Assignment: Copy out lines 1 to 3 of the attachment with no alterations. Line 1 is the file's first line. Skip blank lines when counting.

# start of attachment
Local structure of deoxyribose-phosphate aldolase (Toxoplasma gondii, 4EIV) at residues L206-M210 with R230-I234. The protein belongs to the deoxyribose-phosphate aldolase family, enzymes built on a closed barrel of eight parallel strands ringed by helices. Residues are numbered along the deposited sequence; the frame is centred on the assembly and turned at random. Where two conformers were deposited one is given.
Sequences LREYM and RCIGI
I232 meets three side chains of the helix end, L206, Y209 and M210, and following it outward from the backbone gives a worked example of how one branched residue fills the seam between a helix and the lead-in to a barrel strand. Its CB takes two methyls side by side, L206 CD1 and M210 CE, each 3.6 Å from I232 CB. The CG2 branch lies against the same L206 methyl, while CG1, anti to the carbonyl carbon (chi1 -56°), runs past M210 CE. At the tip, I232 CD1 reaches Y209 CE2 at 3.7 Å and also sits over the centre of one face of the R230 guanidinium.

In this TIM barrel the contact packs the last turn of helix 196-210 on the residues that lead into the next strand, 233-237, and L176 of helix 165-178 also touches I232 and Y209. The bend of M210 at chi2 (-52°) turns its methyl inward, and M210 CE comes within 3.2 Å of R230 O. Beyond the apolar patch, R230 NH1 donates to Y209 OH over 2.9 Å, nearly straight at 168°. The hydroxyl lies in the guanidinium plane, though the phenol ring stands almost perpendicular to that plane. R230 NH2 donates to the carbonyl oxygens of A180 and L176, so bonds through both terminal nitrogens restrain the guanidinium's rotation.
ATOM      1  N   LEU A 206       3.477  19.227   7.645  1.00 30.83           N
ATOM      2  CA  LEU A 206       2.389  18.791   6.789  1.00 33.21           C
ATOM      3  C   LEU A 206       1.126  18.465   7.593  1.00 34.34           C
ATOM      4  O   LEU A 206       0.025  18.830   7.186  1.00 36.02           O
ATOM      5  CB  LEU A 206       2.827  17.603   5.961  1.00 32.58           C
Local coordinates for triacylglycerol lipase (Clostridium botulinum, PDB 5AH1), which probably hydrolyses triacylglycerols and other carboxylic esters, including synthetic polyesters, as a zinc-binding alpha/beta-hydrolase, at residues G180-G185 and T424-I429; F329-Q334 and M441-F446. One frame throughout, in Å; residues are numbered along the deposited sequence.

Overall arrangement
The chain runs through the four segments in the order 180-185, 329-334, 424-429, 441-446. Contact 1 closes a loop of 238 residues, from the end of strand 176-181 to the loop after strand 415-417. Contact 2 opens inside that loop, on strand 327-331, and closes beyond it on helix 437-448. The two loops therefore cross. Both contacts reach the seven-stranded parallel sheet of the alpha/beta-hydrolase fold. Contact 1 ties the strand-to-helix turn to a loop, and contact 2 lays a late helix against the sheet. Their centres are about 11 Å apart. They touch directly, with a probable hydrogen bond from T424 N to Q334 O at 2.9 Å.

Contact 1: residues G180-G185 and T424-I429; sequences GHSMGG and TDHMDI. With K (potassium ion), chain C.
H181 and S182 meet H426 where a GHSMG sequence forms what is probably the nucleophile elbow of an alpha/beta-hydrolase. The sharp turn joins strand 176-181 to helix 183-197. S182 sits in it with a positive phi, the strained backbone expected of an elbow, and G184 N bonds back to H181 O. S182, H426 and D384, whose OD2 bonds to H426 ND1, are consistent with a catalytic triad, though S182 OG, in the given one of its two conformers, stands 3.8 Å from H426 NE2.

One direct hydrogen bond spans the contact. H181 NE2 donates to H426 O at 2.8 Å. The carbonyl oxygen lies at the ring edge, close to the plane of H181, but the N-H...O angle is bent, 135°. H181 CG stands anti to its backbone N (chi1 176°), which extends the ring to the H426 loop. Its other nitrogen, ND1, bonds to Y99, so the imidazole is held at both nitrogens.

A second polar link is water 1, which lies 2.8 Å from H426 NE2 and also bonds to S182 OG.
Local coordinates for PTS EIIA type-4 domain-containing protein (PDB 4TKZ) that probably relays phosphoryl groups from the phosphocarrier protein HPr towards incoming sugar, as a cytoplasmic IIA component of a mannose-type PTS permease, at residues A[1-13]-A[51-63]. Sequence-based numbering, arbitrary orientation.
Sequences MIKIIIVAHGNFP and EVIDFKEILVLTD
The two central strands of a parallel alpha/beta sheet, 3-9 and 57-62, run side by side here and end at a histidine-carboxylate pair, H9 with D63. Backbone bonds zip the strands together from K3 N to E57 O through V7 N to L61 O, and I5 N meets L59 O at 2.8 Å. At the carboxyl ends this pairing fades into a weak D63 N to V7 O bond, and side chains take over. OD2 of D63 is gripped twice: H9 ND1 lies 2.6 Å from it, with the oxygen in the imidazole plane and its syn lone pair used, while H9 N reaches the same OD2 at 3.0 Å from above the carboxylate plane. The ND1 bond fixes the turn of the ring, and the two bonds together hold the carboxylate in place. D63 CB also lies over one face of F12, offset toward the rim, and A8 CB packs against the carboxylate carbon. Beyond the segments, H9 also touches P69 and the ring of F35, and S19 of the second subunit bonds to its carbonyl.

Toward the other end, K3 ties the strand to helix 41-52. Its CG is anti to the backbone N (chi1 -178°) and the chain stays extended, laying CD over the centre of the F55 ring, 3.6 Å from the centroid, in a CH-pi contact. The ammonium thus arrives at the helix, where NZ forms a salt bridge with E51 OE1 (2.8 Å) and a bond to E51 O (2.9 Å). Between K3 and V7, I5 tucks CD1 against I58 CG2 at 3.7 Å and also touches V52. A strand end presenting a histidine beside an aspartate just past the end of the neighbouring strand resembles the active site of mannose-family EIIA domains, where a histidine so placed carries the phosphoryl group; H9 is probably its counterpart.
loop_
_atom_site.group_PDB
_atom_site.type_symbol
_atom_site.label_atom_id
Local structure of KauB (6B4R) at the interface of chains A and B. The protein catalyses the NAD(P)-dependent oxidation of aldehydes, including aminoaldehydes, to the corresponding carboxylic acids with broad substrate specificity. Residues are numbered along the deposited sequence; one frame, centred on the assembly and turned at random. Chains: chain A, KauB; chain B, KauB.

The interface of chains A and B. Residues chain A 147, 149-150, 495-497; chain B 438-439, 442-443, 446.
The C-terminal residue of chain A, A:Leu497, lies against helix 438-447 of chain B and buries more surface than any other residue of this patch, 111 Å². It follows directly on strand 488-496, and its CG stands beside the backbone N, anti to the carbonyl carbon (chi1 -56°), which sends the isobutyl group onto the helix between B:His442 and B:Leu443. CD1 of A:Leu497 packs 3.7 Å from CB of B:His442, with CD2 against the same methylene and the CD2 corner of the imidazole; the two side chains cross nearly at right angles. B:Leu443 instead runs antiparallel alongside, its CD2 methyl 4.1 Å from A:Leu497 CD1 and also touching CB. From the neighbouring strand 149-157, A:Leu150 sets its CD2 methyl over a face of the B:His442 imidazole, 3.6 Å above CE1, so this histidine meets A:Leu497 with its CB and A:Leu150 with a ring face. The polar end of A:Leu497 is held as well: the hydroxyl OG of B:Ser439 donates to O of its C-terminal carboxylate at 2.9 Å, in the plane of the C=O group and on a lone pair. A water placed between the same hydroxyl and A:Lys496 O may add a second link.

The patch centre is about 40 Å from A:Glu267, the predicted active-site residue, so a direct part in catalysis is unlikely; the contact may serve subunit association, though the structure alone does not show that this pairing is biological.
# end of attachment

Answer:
Local structure of deoxyribose-phosphate aldolase (Toxoplasma gondii, 4EIV) at residues L206-M210 with R230-I234. The protein belongs to the deoxyribose-phosphate aldolase family, enzymes built on a closed barrel of eight parallel strands ringed by helices. Residues are numbered along the deposited sequence; the frame is centred on the assembly and turned at random. Where two conformers were deposited one is given.
Sequences LREYM and RCIGI
I232 meets three side chains of the helix end, L206, Y209 and M210, and following it outward from the backbone gives a worked example of how one branched residue fills the seam between a helix and the lead-in to a barrel strand. Its CB takes two methyls side by side, L206 CD1 and M210 CE, each 3.6 Å from I232 CB. The CG2 branch lies against the same L206 methyl, while CG1, anti to the carbonyl carbon (chi1 -56°), runs past M210 CE. At the tip, I232 CD1 reaches Y209 CE2 at 3.7 Å and also sits over the centre of one face of the R230 guanidinium.